For the first time, I turned the camera on myself, documenting my own transformation. Through my gaze as a mother and as a photographer, I wanted to convey matrescence: the fundamental human experience of becoming a mother. My intention was to bring visibility to the identity shift, the burning exhaustion and the ambivalence. I also reflected on home life, our cocoon — a place of refuge from the pandemic but also of confinement.

Matrescence is far more diverse and complex than the saccharine portrayal in a patriarchal culture. I experienced how the pandemic exacerbated existing issues of becoming a mother in the United States: intense isolation, the lack of connection to other moms, the double duty of child care and work from home, and (for me) little support at an academic institution. In academia, I faced various levels of microaggressions from non-parenting professors who simply did not understand how I had to navigate and negotiate between two worlds.

Through all this, the weight of the world disappears with Teo. From the day he was born, I have sunk into every moment with him. I cheer for the milestones while secretly mourning the previous stages. Despite the daily domestic labor, there are times when I feel grounded. Other times I feel lost. And in between, I strive to get us through diaper changes emotionally unscathed. Becoming a mother is a process. And it has turned me inside out.

Lianne Milton is a photographer in Wisconsin.

Lianne Milton wanted to convey the fundamental human experience of becoming a mother through her gaze as a new parent and as a photographer. From top: Milton floating in the ocean, “allowing the water to blanket me, releasing the weight of the stress and anxiety of the pandemic.” Breastfeeding at sunrise. “As my son nurses, he digs his sharp nails into my chest,” she says. Light from a sound machine highlights Teo’s face. The family’s apartment, which became a “cocoon — a place of refuge from the pandemic but also of confinement.” Milton with newborn Teo. Milton takes self-portraits.

Striving for a family in lockdown

By Danielle Villasana

A couple of years into our marriage, my husband and I were ready to start trying to have kids — then the pandemic hit. As covid-19 spread to every corner of the world, it was a shock to my system: physically, mentally, emotionally. I was very aware that my autoimmune disorder, Hashimoto’s disease, potentially put me at a higher risk of complications.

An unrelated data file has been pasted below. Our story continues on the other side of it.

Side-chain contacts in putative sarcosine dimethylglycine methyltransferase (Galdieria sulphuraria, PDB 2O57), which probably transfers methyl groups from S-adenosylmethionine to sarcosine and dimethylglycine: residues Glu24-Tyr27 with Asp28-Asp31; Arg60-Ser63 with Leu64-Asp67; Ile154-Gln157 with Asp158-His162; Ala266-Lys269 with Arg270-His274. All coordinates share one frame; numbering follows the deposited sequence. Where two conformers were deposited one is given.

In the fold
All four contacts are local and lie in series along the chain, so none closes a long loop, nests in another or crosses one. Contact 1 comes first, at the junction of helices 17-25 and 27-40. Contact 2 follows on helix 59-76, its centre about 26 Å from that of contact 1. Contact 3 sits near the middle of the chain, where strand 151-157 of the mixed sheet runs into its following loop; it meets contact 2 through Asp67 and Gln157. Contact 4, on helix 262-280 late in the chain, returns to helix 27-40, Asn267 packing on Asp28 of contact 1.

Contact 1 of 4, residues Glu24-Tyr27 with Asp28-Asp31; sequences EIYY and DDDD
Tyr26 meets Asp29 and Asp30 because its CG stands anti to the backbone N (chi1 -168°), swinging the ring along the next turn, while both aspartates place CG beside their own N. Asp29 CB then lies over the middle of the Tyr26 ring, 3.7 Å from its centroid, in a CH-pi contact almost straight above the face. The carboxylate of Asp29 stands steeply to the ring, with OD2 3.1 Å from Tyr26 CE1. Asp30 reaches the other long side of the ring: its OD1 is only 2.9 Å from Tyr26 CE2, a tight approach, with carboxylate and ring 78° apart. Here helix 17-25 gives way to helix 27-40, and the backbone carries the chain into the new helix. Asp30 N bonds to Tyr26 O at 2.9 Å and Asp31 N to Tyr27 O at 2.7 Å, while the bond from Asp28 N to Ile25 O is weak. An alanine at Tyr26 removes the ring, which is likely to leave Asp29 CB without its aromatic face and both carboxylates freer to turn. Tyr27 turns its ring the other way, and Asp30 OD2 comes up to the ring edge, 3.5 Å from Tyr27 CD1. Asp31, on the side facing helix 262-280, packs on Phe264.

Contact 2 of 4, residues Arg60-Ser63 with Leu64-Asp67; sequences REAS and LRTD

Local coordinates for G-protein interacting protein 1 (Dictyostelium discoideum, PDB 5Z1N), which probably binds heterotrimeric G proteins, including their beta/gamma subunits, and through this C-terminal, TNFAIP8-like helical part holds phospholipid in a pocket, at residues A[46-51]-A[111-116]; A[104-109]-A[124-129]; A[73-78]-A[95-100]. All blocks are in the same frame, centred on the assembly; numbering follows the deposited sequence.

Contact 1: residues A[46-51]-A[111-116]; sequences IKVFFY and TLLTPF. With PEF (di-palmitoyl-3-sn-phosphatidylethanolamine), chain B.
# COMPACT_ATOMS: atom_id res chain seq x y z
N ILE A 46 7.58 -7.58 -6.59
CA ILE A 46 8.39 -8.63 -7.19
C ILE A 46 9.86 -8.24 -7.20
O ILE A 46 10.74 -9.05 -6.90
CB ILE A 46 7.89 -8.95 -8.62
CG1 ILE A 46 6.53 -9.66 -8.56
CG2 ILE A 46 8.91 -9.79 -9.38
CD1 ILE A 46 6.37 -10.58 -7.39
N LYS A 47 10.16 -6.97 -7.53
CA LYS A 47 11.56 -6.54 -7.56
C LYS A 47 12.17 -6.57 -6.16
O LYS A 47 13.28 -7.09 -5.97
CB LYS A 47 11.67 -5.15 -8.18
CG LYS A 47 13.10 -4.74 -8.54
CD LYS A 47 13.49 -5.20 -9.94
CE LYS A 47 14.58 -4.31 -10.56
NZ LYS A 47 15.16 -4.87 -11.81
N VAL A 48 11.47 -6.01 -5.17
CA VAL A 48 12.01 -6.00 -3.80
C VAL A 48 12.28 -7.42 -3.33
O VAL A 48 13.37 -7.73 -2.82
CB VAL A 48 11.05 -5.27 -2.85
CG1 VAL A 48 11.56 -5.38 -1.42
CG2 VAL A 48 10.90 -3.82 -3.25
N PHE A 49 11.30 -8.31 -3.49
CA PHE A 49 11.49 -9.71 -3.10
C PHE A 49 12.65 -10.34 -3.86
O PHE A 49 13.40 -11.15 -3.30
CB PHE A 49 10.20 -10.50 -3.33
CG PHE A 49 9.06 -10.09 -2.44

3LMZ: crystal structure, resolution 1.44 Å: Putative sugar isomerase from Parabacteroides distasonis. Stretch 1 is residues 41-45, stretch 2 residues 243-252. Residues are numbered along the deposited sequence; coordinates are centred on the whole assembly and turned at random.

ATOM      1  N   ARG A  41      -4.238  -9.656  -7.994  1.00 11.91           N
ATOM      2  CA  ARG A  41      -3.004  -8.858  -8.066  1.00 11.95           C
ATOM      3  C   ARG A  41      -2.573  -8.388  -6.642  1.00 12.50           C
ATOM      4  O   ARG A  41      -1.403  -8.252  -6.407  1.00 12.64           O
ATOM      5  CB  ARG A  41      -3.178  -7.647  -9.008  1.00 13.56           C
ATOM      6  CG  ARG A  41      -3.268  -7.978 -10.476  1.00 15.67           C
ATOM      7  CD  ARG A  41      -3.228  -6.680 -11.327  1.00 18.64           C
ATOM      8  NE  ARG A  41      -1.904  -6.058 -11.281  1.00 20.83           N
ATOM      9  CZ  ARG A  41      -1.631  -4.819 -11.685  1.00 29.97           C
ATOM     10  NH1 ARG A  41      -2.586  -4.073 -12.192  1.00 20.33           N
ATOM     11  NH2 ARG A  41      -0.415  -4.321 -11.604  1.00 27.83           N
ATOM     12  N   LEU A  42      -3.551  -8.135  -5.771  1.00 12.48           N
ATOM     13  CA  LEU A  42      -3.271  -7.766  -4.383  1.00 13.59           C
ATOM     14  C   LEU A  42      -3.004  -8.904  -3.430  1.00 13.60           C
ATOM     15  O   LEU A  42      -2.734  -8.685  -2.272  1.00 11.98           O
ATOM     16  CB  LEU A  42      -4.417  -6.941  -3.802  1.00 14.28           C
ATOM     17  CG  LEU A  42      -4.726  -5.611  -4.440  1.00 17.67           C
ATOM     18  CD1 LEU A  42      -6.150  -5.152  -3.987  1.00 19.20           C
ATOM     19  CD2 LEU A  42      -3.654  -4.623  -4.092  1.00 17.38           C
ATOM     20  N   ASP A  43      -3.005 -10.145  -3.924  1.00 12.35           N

For months, I was overcome with anxiety about not getting sick. I obsessed over hygiene and sanitation: We washed our produce, we disinfected surfaces in our apartment several times a day, and when entering from running errands I would wash my face, feet, hands and arms. In the outside world, I imagined the invisible virus floating in the air. I wore two masks and constantly checked if they were tight around my nose and mouth.

After nearly a year of trying to get pregnant, we visited the endocrinologist to adjust my thyroid medication. One month later, in March 2021, we were celebrating seeing two little lines on a pregnancy test. Though my concerns about getting the virus while pregnant were also palpable, vaccine accessibility was on the horizon in Turkey. When I got my first jab in June 2021, I told myself I could finally relax, at least a little bit. Now, looking back, I realize my debilitating fear of covid may have contributed to my difficulty conceiving that first year.

One night after sending my sisters a baby-bump selfie with the message “Y’all I’m getting so big,” my water broke — one month early. Minutes later we were climbing up the steep hills of Istanbul trying to hail a taxi. Because of a handful of circumstances, my husband and I, along with our birthing team, opted for a Caesarean section. Seeing my daughter’s little hand pop up seconds after she was pulled from my body was the happiest and most relieving moment of my life.

Though my husband couldn’t be in the operating room because of covid precautions, he was there waiting for us when they wheeled us out. Later, in the blur of time at the hospital, I asked him if he had come up with a middle name for our daughter. He’s Nigerian, and it was important for us to include a name in his tribal language, Marghi. After a few seconds of silence, he said quietly, “Hyellafiya: God preserve.”

Danielle Villasana is a photographer in Istanbul.

Danielle Villasana struggled to get pregnant during the first year of the pandemic. In March 2021, she was celebrating two lines on a pregnancy test. From top: A self-portrait before giving birth. The couple hug. A watermelon in soap; the couple washed all their produce carefully during the pandemic. Their daughter at home. Villasana’s husband holds their daughter’s hand in their Istanbul apartment. A plant is placed in the bedroom while the parents clean. Villasana’s husband holds their newborn. Villasana breastfeeding.

Credits

Photo editing by Natalia Jiménez-Stuard. Design by Marissa Vonesh.

https://www.washingtonpost.com/magazine/interactive/2022/vulnerability-new-motherhood-heightened-by-pandemic/?utm_source=rss&utm_medium=referral&utm_campaign=wp_lifestyle The Vulnerability of New Motherhood, Heightened by a Pandemic

Chris Estrada